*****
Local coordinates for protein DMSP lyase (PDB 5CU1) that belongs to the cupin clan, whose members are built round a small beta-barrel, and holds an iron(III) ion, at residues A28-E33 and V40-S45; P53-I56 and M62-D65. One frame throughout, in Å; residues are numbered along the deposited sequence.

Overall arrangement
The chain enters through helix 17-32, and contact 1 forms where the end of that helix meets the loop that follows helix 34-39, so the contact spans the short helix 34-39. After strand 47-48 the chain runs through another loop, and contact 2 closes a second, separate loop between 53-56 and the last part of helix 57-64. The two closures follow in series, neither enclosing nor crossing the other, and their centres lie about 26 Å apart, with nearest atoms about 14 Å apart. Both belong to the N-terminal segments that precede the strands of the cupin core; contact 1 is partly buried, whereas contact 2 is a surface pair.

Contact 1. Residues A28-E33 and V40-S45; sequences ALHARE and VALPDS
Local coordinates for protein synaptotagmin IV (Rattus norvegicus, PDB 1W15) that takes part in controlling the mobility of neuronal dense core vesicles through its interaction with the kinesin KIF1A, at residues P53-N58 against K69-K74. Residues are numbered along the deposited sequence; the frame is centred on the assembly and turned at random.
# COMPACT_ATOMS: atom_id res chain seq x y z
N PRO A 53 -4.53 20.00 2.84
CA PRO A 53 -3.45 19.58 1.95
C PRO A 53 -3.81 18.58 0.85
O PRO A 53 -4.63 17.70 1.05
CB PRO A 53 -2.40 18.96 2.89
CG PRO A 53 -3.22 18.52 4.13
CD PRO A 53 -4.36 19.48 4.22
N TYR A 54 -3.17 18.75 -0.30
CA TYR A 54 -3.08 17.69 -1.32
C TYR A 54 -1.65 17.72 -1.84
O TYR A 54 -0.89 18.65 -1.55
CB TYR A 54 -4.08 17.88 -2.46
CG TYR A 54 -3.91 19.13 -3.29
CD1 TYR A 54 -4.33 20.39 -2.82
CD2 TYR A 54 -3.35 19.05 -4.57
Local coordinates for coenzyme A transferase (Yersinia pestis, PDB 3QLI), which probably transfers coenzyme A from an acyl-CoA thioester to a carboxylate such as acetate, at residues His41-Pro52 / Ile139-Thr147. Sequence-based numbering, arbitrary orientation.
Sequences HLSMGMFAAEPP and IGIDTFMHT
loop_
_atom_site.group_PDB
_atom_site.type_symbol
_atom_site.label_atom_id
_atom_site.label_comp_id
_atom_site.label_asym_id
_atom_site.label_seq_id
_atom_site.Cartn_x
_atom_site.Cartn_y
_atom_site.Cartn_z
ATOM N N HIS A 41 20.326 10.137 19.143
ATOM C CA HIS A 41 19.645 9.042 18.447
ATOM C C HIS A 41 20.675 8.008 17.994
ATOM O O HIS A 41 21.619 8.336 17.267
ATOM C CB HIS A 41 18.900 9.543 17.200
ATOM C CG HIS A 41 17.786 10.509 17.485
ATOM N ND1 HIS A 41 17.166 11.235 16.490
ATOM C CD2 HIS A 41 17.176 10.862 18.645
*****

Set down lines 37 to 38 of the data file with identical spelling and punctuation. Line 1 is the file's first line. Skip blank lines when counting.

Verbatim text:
ATOM O O HIS A 41 21.619 8.336 17.267
ATOM C CB HIS A 41 18.900 9.543 17.200